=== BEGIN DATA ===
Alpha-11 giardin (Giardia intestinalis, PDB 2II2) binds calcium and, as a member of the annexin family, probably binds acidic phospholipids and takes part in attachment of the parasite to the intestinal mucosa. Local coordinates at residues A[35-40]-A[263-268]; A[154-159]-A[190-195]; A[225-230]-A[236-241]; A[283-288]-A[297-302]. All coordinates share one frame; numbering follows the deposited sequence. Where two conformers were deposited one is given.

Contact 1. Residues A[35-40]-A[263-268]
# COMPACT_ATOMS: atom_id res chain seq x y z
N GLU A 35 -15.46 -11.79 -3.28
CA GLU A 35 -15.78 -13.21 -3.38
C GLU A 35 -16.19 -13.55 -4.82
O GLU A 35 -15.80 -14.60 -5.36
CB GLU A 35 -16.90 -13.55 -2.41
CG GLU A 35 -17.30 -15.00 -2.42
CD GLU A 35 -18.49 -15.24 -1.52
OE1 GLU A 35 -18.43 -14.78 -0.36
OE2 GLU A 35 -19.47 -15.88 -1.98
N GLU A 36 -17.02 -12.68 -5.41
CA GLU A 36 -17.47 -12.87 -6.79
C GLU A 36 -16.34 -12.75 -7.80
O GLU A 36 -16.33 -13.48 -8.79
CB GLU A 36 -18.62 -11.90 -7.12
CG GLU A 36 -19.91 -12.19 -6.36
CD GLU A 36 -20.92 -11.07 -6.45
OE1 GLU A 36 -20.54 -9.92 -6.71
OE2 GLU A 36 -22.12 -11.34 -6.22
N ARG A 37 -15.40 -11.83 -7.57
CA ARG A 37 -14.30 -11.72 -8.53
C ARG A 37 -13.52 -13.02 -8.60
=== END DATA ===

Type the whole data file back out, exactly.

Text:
Alpha-11 giardin (Giardia intestinalis, PDB 2II2) binds calcium and, as a member of the annexin family, probably binds acidic phospholipids and takes part in attachment of the parasite to the intestinal mucosa. Local coordinates at residues A[35-40]-A[263-268]; A[154-159]-A[190-195]; A[225-230]-A[236-241]; A[283-288]-A[297-302]. All coordinates share one frame; numbering follows the deposited sequence. Where two conformers were deposited one is given.

Contact 1. Residues A[35-40]-A[263-268]
# COMPACT_ATOMS: atom_id res chain seq x y z
N GLU A 35 -15.46 -11.79 -3.28
CA GLU A 35 -15.78 -13.21 -3.38
C GLU A 35 -16.19 -13.55 -4.82
O GLU A 35 -15.80 -14.60 -5.36
CB GLU A 35 -16.90 -13.55 -2.41
CG GLU A 35 -17.30 -15.00 -2.42
CD GLU A 35 -18.49 -15.24 -1.52
OE1 GLU A 35 -18.43 -14.78 -0.36
OE2 GLU A 35 -19.47 -15.88 -1.98
N GLU A 36 -17.02 -12.68 -5.41
CA GLU A 36 -17.47 -12.87 -6.79
C GLU A 36 -16.34 -12.75 -7.80
O GLU A 36 -16.33 -13.48 -8.79
CB GLU A 36 -18.62 -11.90 -7.12
CG GLU A 36 -19.91 -12.19 -6.36
CD GLU A 36 -20.92 -11.07 -6.45
OE1 GLU A 36 -20.54 -9.92 -6.71
OE2 GLU A 36 -22.12 -11.34 -6.22
N ARG A 37 -15.40 -11.83 -7.57
CA ARG A 37 -14.30 -11.72 -8.53
C ARG A 37 -13.52 -13.02 -8.60